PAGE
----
• Increase predictability (defining tolerable uncertainty) – Sherman-Wayne business operation are built on assumptions & predictability.  By incorporating a predictability element to the ERM platform they will be able to have a stronger hold on their cost structure, which will allow for more effective capital use in the revenue generating business.

All three factors above must be engaged in a situation where the benefit of risk control measure is greater that it’s cost (Pi > Pe).  A great example for Sherman-is the pending Product Liability SIR issue where the cost looks to be greater than the benefit available in the market.  Finding a work around to this will be a key to driving success.

  • Risk financing expenses – Again these are typically unavoidable costs that are incurred to manage risk financing tools and mechanisms.  Generally these can be defined as transaction costs (i.e. premiums), broker commissions (insurance placement agents), and fees associated with completing transactions in the marketplace.  These costs are contingent on the measure chosen, as well as being market dependent.  In any given condition, industry, or economic environment risk financing expenses may become quite costly.  

Sherman-Wayne would look mitigate these costs by exploring all options and providers of services, by shopping around to different broker & insurance providers we will be able to find the most cost effective and properly placed coverages.

  1. Manage cash flow variability 

This category will be heavily dependent on risk appetite of Sherman-Wayne.  What we know is that SW is a very strong cash flow based company with a growing EBITDA with a 2015 figure of $800mm, based of $4 billion revenue figure.  EBITDA’s growth outpaced revenue growth, ~9% vs. 7.5%.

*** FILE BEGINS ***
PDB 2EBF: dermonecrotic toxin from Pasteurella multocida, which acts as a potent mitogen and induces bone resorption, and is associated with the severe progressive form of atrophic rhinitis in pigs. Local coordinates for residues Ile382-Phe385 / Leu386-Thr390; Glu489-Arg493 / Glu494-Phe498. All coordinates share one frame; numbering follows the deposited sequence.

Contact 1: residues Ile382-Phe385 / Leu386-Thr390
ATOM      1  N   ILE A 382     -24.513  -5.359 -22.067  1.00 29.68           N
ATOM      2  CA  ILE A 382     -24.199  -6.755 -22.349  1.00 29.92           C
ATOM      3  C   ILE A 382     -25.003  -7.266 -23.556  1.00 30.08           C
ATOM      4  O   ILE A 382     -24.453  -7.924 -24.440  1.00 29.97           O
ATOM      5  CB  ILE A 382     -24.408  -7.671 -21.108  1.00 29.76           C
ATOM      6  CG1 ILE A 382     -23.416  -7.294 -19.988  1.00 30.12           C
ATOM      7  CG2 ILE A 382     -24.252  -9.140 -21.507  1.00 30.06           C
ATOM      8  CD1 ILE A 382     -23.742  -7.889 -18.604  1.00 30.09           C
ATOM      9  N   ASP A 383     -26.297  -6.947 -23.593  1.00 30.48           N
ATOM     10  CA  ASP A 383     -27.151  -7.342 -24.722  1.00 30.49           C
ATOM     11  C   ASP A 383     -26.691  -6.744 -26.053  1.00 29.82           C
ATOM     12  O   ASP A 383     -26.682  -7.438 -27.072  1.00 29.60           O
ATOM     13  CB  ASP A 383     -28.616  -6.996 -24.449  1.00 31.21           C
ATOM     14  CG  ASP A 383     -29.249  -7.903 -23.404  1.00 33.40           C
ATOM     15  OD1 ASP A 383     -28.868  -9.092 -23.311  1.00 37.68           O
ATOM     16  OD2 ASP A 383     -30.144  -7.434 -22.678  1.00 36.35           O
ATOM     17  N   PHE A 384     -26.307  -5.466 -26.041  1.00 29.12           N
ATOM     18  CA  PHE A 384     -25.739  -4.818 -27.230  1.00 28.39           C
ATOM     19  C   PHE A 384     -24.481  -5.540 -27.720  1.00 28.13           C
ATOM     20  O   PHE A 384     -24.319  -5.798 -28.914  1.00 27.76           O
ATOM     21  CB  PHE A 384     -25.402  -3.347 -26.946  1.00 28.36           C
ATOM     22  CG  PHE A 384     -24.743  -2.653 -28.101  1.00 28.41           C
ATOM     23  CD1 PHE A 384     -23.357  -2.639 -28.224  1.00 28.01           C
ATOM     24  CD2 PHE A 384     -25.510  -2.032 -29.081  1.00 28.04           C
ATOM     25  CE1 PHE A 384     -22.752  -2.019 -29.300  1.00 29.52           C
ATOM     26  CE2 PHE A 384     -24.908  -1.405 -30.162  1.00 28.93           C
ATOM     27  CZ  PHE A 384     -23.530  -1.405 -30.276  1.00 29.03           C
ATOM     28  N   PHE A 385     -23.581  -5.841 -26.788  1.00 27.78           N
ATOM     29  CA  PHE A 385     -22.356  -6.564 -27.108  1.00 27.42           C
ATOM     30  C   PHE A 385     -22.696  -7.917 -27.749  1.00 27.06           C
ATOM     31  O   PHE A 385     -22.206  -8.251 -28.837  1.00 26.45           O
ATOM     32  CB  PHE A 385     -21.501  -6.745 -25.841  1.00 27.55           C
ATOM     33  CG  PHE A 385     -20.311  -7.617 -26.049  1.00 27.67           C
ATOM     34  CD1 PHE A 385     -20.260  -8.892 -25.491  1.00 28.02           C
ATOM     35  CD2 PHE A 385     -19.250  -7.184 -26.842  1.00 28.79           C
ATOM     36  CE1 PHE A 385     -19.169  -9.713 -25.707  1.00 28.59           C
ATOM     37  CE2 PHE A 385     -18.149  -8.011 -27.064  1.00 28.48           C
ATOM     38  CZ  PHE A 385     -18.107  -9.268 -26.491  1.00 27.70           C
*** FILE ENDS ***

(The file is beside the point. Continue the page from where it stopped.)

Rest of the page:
What risk appetite is allowable will be measured even further based of several points of influence:

  • Organization's size
  • A growing organization 1,400 consumer /contractors strong that currently operates in 3 countries is a sizable business, but on a multinational is moderately sized.
  • Financial strength
  • Touched on previously, we know that SW operates a profitable business with a strong income statement (only statements made available)
  • Risk tolerance – management
  • Management has a strict dedication to ERM, and by way of SW’s financials we see that risk tolerance is on the lower end of the spectrum.  Managements, specifically the CEO has made it evident the stakeholders are not willing to accept a high level of risk.

  1. Managing appropriate level of liquidity

Liquidity & availability of credit can be seen as the lifeblood of a company from a financial standpoint.  Arguably so the statement of cash flows could be the most important financial statement to the overall continuous operation & success of Sherman-Wayne.  If liquidity and credit were to dry up business operations as they stand could cease, and the viability of the company could & would come into question.  Risk plays a huge part in this assessment and but successfully managing the level of liquidity necessary to not only operate, but operate efficiently & profitably will be a key goal.